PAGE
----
“Green Energy” Will Be Powered by Taliban Lithium


Staff member
“Green Energy” Will Be Powered by Taliban Lithium
Save the planet, fund Islamic terrorism.
By Daniel Greenfield

One of the sales pitches for electric cars and assorted green energy projects was that we’d at least be able to unplug from Middle Eastern oil. But instead, we’ve become dependent on the Saudis anyway (the Saudis own 5% of Tesla) and, more crucially on China which sells us the junk solar panels and the rare earth metals (obtained through incredibly dirty mining processes that have devastated lakes and poisoned entire villages) to power the ‘clean’ revolution of ‘green energy’.

Now, topping all that, since the United States failed to develop the lithium mines in Afghanistan and since Biden refuses to mine any at home, the Taliban and Communist China will profit from every garbage electric car that the lefties force down our throats in the name of their hoax environmental crisis.

Save the planet, fund Islamic terrorism.

In a 2010 memo, the Pentagon’s Task Force for Business and Stability Operations, which examined Afghanistan’s development potential, dubbed the country the “Saudi Arabia of lithium.” A year later, the U.S. Geological Survey published a map showing the location of major deposits and highlighted the magnitude of the underground wealth, saying Afghanistan “could be considered as the world’s recognized future principal source of lithium.”

“In an alternate universe, our projects could’ve been generating meaningful employment and tax revenue within years that would provide an economic base and empower the Afghan people to govern themselves,” said Paul A. Brinkley, the former U.S. deputy undersecretary of defense who oversaw the Task Force for Business and Stability Operations until he left in 2011 and the office disbanded.

Instead, Brinkley said, “we’ll have Chinese companies mining lithium to feed a supply chain that will ultimately sell it back to the West, all in a world where there’s simply not enough lithium.”

“Afghanistan lacks an industrial base, [but] they have great mineral resources, and no Westerners can compete with the Chinese when it comes to building infrastructure and tolerating hardship,” said Zhou Bo, a retired People’s Liberation Army senior colonel who is now an international security expert at Tsinghua University.

In a rare interview, Shahabuddin Delawar, Afghanistan’s minister of mines and a senior Taliban leader, told Washington Post journalists that just 24 hours earlier, representatives of a Chinese company had been in his office presenting the details of a $10 billion bid that included pledges to build a lithium ore processing plant and battery factories in Afghanistan, upgrade long-neglected mountain roads and create tens of thousands of local jobs.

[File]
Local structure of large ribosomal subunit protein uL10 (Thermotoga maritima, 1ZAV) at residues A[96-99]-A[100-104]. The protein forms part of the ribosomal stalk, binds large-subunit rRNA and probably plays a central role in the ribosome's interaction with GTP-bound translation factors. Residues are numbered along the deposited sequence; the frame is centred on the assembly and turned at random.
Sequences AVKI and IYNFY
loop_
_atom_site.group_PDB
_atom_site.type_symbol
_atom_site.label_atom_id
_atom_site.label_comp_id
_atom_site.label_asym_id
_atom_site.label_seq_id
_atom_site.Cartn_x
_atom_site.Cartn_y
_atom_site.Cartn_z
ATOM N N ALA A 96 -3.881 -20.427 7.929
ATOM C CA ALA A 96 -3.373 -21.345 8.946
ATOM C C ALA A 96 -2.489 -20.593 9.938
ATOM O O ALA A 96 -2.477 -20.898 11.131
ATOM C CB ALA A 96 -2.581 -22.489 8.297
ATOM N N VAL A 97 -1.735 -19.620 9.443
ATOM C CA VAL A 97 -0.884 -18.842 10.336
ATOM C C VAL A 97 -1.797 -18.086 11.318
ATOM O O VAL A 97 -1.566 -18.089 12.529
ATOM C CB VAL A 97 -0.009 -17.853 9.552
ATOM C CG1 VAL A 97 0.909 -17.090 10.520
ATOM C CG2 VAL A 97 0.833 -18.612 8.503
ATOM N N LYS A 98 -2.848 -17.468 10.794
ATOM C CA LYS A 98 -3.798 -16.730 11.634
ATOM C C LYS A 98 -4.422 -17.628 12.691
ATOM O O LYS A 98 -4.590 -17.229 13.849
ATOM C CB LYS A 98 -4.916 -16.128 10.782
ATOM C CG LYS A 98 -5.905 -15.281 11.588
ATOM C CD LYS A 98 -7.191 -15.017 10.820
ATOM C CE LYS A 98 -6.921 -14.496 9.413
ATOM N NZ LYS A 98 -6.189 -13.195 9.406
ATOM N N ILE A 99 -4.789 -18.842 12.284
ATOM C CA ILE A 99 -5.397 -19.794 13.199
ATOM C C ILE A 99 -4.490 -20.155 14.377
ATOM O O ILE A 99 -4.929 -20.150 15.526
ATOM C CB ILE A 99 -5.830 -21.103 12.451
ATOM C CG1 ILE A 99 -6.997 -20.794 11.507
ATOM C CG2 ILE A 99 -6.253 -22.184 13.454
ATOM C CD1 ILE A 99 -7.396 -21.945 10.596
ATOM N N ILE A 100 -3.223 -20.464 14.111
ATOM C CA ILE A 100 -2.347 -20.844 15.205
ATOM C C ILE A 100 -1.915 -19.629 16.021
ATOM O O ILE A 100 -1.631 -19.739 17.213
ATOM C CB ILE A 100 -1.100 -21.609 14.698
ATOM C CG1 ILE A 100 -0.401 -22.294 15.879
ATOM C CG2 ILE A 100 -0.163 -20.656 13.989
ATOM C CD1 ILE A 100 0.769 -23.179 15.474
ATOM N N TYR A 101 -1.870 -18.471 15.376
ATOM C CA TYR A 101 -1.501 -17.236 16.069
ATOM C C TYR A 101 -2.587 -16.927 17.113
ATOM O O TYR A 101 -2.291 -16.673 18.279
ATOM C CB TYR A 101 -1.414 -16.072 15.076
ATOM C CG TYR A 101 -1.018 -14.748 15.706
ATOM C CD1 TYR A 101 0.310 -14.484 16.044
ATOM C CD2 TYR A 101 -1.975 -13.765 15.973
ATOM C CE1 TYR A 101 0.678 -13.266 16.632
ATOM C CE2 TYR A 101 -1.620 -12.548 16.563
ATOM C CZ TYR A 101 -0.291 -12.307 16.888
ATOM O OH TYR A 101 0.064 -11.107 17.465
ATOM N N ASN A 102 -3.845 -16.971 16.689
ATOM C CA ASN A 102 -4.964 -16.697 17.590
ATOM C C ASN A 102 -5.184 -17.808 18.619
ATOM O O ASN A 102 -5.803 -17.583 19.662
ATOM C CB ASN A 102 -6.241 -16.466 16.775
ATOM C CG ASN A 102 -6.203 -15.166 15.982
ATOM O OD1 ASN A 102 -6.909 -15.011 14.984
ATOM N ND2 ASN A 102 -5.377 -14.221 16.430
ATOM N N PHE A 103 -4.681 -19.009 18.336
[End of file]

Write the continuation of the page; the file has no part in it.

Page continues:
A commission of senior Taliban officials led by Abdul Ghani Baradar, the deputy prime minister for economic affairs, “will weigh whatever good proposals we receive,” adding that the government would welcome Western and even U.S. bidders if sanctions were dropped. U.S. sanctions currently prohibit all transactions with the Taliban, with exceptions for humanitarian aid.

“We always said if the United States takes its soldiers and killing machines out of Afghanistan, it too could invest here,” he said. “The demand for oil is decreasing, but the demand for lithium is only going up. We have 2.5 million tons in Nurestan alone. Extract it, and Afghanistan can be one of the richest countries in the world.”
By 2030, when about 60 percent of all cars in China, Europe and the United States will be electric, the world is expected to face a lithium shortfall, said Henry Sanderson, executive editor of Benchmark Mineral Intelligence and the author of “Volt Rush: The Winners and Losers in the Race to Go Green.”

“China’s lithium sector is in a really enviable position: They dominate the processing, they’ve got the battery materials and factories, but that whole supply chain goes defunct if you don’t have raw material to feed the industrial machine,” Sanderson said. “That’s why they’re going to Afghanistan. They need to secure as much as they can.”

I could count how many ways Biden has screwed us in Afghanistan, but I’d run out of time.

I’ll just note that Al Qaeda is actually in charge of Nurestan.

The Taliban have appointed Al Qaeda leaders to key positions including as governors of entire provinces. Nuristan, where 53 American soldiers held off hundreds of Jihadis during the assault on Combat Outpost Keating, resulting in the awarding of two Medals of Honor and nine Silver Stars for the second deadliest battle of the war, is now under Al Qaeda governance.

Those electric cars that Biden wants to force on all of us, by banning actual cars, every one you buy will fund Al Qaeda.